December 09, 2019
2 min read

Study: Gadolinium-enhanced MRI poses low risk of nephrogenic systemic fibrosis

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The risk of developing nephrogenic systemic fibrosis was low with the use of gadolinium-based contrast agents for MRI in patients with CKD, according to a recently published study.

“Nephrogenic systemic fibrosis (NSF) is a rare, potentially fatal condition caused by iatrogenic gadolinium administration in patients with acute kidney injury or stage 4 or 5 chronic kidney disease (CKD),” Sean A. Woolen, MD, MS, of the department of radiology at the University of Michigan, and colleagues wrote. “After more than 500 cases of NSF were reported from 1997 to 2007, regulations were adopted to prevent NSF. In 2017, the U.S. Food and Drug Administration mandated a black box warning advising avoidance of all gadolinium-containing contrast agents (GBCA) in at-risk patients.”

The researchers continued that although these recommendations led to effective hospital policies that eliminated the disease, patients with severe kidney disease have had fewer contrast-enhanced MRIs which may contribute to misdiagnosis and delayed diagnosis. Due to this concern, they sought to assess the risk of NSF in patients with stage 4 or 5 CKD who received a group II GBCA by reviewing 16 studies published between May 2008 and April 2019 (including 4,931 patients).

They determined the pooled incidence of NSF to be 0 of 4,931, leading them to conclude the risk for these patients is likely less than 0.07%.

The risk of developing nephrogenic systemic fibrosis was low with the use of gadolinium-based contrast agents for MRI in patients with CKD.
Source: Adobe Stock

The researchers argued these data indicate the safety profile for contrast-enhanced MRI using GBCA is “clearer” than that for contrast-enhanced CT using a low-osmolality iodinated contrast agent.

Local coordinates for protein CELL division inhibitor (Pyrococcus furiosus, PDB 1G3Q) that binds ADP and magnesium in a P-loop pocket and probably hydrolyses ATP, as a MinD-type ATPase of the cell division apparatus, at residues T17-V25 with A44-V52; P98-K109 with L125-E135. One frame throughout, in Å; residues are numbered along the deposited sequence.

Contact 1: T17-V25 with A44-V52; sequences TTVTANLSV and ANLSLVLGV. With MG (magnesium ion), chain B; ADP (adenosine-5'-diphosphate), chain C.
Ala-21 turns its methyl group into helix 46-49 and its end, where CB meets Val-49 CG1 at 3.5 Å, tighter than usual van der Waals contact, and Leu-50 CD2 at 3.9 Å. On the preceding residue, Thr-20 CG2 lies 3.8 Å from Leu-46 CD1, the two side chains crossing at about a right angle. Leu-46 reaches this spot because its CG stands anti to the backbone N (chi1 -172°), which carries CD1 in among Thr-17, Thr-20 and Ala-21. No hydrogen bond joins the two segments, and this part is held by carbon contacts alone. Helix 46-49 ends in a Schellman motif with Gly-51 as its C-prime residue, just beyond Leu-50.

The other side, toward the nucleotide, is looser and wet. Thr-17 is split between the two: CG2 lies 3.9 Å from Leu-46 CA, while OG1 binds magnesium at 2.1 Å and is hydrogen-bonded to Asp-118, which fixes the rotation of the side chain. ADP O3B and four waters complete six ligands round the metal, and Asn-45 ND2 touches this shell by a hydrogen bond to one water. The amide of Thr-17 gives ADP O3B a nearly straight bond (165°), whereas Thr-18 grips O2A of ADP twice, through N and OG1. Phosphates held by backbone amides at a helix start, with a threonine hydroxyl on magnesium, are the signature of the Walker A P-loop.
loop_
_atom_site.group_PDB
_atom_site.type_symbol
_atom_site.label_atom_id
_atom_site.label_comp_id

They wrote, “In both cases (contrast-enhanced computed tomography and contrast-enhanced MRI), the harms of delayed diagnosis and misdiagnosis resulting from the withholding of contrast material in at-risk patients are incompletely measured but likely real. For many disease states, unenhanced imaging has poorer diagnostic accuracy than contrast-enhanced imaging, increasing the risk of diagnostic error and iatrogenic morbidity and mortality.”

In a related editorial, Saugar Maripuri, MD, and Kirsten L. Johansen, MD, both of Hennepin County Medical Center in Minnesota, suggested that group II GBCAs should be used “cautiously” with patients given the lowest possible dose and repeated exposures avoided.

“In the end, changing practice behavior could be challenging, especially among nephrologists who practiced during the emergence of NSF and the countless nephrology trainees who were taught to strictly avoid GBCAs,” they concluded. “Nephrologists may need to come to terms with our natural tendency to avoid errors of commission more assiduously than errors of omission. Perhaps the combination of zero events and a solid biochemical rationale will help get us there.” – by Melissa J. Webb

Disclosures: Woolen reports no relevant financial disclosures. Please see study for all other authors’ relevant financial disclosures.